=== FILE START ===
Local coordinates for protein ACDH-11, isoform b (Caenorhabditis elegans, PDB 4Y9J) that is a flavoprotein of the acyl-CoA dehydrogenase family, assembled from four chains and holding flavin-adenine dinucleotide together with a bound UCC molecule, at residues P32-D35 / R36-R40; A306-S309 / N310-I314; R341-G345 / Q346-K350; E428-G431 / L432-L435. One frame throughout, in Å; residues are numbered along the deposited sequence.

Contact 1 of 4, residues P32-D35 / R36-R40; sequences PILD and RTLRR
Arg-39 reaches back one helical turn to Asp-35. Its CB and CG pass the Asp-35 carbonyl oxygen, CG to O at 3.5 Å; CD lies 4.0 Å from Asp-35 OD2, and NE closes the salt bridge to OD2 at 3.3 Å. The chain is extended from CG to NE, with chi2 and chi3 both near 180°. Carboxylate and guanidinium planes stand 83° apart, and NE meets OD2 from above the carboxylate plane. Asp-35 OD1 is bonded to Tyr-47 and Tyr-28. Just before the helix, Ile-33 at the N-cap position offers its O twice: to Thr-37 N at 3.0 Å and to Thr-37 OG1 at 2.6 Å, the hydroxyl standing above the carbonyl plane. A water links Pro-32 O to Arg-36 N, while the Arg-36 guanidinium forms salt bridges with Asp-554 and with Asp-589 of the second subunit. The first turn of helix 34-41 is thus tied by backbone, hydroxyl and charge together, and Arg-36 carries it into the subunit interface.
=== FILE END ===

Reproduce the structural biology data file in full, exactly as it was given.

Local coordinates for protein ACDH-11, isoform b (Caenorhabditis elegans, PDB 4Y9J) that is a flavoprotein of the acyl-CoA dehydrogenase family, assembled from four chains and holding flavin-adenine dinucleotide together with a bound UCC molecule, at residues P32-D35 / R36-R40; A306-S309 / N310-I314; R341-G345 / Q346-K350; E428-G431 / L432-L435. One frame throughout, in Å; residues are numbered along the deposited sequence.

Contact 1 of 4, residues P32-D35 / R36-R40; sequences PILD and RTLRR
Arg-39 reaches back one helical turn to Asp-35. Its CB and CG pass the Asp-35 carbonyl oxygen, CG to O at 3.5 Å; CD lies 4.0 Å from Asp-35 OD2, and NE closes the salt bridge to OD2 at 3.3 Å. The chain is extended from CG to NE, with chi2 and chi3 both near 180°. Carboxylate and guanidinium planes stand 83° apart, and NE meets OD2 from above the carboxylate plane. Asp-35 OD1 is bonded to Tyr-47 and Tyr-28. Just before the helix, Ile-33 at the N-cap position offers its O twice: to Thr-37 N at 3.0 Å and to Thr-37 OG1 at 2.6 Å, the hydroxyl standing above the carbonyl plane. A water links Pro-32 O to Arg-36 N, while the Arg-36 guanidinium forms salt bridges with Asp-554 and with Asp-589 of the second subunit. The first turn of helix 34-41 is thus tied by backbone, hydroxyl and charge together, and Arg-36 carries it into the subunit interface.